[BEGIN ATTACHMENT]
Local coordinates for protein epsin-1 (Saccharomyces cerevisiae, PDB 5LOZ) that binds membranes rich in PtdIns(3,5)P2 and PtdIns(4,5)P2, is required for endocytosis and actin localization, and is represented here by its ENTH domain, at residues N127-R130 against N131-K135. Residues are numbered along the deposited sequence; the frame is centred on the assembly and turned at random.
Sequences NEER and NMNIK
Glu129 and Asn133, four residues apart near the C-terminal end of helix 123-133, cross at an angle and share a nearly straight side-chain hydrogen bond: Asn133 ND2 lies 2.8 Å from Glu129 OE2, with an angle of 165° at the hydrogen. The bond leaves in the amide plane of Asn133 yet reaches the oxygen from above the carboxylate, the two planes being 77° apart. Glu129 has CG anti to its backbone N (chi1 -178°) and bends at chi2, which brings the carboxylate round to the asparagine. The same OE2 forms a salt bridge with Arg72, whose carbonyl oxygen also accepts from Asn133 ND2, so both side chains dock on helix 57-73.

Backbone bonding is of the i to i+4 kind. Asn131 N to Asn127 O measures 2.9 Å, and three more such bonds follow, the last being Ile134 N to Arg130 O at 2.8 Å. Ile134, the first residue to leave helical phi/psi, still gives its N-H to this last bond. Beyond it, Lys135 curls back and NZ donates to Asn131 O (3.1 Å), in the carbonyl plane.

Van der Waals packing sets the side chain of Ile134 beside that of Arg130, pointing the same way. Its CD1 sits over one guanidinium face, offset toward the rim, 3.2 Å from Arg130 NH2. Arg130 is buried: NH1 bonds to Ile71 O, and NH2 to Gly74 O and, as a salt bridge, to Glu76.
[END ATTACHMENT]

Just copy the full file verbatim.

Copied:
Local coordinates for protein epsin-1 (Saccharomyces cerevisiae, PDB 5LOZ) that binds membranes rich in PtdIns(3,5)P2 and PtdIns(4,5)P2, is required for endocytosis and actin localization, and is represented here by its ENTH domain, at residues N127-R130 against N131-K135. Residues are numbered along the deposited sequence; the frame is centred on the assembly and turned at random.
Sequences NEER and NMNIK
Glu129 and Asn133, four residues apart near the C-terminal end of helix 123-133, cross at an angle and share a nearly straight side-chain hydrogen bond: Asn133 ND2 lies 2.8 Å from Glu129 OE2, with an angle of 165° at the hydrogen. The bond leaves in the amide plane of Asn133 yet reaches the oxygen from above the carboxylate, the two planes being 77° apart. Glu129 has CG anti to its backbone N (chi1 -178°) and bends at chi2, which brings the carboxylate round to the asparagine. The same OE2 forms a salt bridge with Arg72, whose carbonyl oxygen also accepts from Asn133 ND2, so both side chains dock on helix 57-73.

Backbone bonding is of the i to i+4 kind. Asn131 N to Asn127 O measures 2.9 Å, and three more such bonds follow, the last being Ile134 N to Arg130 O at 2.8 Å. Ile134, the first residue to leave helical phi/psi, still gives its N-H to this last bond. Beyond it, Lys135 curls back and NZ donates to Asn131 O (3.1 Å), in the carbonyl plane.

Van der Waals packing sets the side chain of Ile134 beside that of Arg130, pointing the same way. Its CD1 sits over one guanidinium face, offset toward the rim, 3.2 Å from Arg130 NH2. Arg130 is buried: NH1 bonds to Ile71 O, and NH2 to Gly74 O and, as a salt bridge, to Glu76.